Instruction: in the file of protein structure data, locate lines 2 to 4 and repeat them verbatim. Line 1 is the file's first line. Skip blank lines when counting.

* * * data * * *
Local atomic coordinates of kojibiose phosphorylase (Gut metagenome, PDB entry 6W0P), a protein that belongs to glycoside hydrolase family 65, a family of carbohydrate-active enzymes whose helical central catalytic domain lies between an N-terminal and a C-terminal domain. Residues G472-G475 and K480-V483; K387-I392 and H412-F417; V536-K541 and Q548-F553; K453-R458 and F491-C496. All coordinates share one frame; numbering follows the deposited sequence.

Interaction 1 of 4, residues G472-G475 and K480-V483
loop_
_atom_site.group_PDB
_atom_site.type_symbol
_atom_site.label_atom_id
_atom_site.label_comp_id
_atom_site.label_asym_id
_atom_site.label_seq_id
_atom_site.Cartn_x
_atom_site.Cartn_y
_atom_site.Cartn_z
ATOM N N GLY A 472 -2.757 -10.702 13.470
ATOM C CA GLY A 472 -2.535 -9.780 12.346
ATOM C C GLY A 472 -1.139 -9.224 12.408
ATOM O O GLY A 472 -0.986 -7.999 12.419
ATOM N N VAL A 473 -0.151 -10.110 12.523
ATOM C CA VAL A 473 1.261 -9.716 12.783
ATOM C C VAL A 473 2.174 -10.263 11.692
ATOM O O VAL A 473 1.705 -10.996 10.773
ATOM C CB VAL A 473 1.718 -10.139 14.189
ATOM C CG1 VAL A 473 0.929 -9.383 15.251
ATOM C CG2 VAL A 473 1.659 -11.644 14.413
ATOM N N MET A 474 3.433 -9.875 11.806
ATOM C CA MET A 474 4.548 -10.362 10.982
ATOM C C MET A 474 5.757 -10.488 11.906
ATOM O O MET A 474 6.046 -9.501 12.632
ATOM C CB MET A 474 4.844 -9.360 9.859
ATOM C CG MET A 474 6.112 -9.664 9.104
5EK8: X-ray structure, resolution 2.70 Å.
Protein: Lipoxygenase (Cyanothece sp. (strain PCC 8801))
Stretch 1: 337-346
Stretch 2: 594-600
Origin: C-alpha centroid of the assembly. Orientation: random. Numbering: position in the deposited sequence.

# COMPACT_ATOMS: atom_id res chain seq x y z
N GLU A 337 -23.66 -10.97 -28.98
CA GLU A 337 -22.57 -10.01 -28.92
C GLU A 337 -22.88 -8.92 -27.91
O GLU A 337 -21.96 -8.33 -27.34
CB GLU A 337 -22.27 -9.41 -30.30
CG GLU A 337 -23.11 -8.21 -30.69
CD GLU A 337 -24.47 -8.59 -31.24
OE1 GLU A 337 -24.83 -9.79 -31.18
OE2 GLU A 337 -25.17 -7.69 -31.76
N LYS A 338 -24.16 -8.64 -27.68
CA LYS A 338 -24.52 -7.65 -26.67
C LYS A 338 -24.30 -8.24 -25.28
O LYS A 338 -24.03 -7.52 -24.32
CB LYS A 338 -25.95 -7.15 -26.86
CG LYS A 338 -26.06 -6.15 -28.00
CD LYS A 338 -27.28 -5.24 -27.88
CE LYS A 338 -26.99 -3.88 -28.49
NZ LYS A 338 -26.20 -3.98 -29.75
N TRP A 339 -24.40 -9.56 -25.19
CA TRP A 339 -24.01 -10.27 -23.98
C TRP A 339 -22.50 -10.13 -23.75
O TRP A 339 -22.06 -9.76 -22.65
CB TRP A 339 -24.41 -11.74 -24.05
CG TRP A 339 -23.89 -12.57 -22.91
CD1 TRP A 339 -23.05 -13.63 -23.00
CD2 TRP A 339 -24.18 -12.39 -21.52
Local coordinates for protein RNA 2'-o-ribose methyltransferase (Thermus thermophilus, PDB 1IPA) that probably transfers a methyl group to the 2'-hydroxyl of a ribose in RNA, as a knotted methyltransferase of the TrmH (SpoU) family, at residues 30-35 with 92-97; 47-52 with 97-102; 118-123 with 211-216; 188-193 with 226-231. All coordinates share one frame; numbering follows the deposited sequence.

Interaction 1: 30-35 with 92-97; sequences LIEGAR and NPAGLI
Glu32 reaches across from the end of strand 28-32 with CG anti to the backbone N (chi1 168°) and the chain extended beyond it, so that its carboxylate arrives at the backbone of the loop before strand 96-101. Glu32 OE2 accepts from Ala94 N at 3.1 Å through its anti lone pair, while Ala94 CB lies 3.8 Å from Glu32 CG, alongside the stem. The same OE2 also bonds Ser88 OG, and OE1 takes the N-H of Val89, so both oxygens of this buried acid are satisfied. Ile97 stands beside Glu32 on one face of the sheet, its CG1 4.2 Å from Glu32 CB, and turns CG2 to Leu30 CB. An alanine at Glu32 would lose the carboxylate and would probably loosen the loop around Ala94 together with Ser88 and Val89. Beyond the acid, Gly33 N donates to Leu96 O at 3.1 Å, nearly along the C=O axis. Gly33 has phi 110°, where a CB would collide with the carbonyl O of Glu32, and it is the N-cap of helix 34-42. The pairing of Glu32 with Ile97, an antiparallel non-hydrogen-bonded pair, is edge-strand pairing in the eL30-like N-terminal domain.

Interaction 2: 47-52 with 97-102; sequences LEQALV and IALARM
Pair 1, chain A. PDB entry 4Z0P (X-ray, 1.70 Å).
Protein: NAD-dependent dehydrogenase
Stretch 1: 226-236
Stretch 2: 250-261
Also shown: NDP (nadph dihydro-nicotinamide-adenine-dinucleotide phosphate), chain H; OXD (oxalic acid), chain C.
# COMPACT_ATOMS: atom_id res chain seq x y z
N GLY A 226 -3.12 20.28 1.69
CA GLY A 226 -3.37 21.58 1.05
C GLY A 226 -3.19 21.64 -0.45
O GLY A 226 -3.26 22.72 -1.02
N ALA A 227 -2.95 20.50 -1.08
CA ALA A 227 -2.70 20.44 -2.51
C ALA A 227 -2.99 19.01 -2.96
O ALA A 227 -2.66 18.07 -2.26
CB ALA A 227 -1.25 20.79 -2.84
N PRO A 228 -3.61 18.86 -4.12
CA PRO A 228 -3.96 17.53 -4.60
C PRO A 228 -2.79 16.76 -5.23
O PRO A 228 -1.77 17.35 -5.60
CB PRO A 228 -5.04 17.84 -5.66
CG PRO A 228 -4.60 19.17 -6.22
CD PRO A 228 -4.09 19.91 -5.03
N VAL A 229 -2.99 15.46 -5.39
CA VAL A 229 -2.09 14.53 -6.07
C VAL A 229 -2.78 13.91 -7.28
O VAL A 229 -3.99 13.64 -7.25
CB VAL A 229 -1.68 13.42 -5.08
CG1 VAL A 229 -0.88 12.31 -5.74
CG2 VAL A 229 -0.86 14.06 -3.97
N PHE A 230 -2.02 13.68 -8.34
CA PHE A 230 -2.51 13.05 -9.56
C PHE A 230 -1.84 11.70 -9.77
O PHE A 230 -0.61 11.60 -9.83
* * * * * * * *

Interaction 1 of 4, residues G472-G475 and K480-V483
loop_
_atom_site.group_PDB